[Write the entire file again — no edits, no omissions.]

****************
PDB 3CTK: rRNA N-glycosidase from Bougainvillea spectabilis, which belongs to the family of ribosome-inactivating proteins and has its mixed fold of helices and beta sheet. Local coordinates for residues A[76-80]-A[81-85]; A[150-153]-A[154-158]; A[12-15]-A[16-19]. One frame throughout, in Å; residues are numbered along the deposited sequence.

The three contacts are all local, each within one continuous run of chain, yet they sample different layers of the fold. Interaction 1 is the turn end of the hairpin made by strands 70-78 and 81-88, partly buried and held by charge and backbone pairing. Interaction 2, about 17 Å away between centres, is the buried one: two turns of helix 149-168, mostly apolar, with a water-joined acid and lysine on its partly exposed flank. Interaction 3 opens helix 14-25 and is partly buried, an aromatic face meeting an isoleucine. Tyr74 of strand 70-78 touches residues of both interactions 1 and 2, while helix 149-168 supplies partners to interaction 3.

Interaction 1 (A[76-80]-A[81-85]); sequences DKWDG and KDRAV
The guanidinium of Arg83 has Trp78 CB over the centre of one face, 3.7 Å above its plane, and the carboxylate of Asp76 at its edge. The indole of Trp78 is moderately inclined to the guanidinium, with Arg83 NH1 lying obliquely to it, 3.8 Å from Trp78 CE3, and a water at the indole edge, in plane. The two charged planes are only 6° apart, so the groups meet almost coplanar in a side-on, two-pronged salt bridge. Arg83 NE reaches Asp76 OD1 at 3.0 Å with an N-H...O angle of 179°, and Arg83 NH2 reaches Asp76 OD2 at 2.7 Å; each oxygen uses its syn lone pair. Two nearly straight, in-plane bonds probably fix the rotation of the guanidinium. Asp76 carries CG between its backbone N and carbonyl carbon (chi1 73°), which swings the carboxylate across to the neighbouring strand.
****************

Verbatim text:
PDB 3CTK: rRNA N-glycosidase from Bougainvillea spectabilis, which belongs to the family of ribosome-inactivating proteins and has its mixed fold of helices and beta sheet. Local coordinates for residues A[76-80]-A[81-85]; A[150-153]-A[154-158]; A[12-15]-A[16-19]. One frame throughout, in Å; residues are numbered along the deposited sequence.

The three contacts are all local, each within one continuous run of chain, yet they sample different layers of the fold. Interaction 1 is the turn end of the hairpin made by strands 70-78 and 81-88, partly buried and held by charge and backbone pairing. Interaction 2, about 17 Å away between centres, is the buried one: two turns of helix 149-168, mostly apolar, with a water-joined acid and lysine on its partly exposed flank. Interaction 3 opens helix 14-25 and is partly buried, an aromatic face meeting an isoleucine. Tyr74 of strand 70-78 touches residues of both interactions 1 and 2, while helix 149-168 supplies partners to interaction 3.

Interaction 1 (A[76-80]-A[81-85]); sequences DKWDG and KDRAV
The guanidinium of Arg83 has Trp78 CB over the centre of one face, 3.7 Å above its plane, and the carboxylate of Asp76 at its edge. The indole of Trp78 is moderately inclined to the guanidinium, with Arg83 NH1 lying obliquely to it, 3.8 Å from Trp78 CE3, and a water at the indole edge, in plane. The two charged planes are only 6° apart, so the groups meet almost coplanar in a side-on, two-pronged salt bridge. Arg83 NE reaches Asp76 OD1 at 3.0 Å with an N-H...O angle of 179°, and Arg83 NH2 reaches Asp76 OD2 at 2.7 Å; each oxygen uses its syn lone pair. Two nearly straight, in-plane bonds probably fix the rotation of the guanidinium. Asp76 carries CG between its backbone N and carbonyl carbon (chi1 73°), which swings the carboxylate across to the neighbouring strand.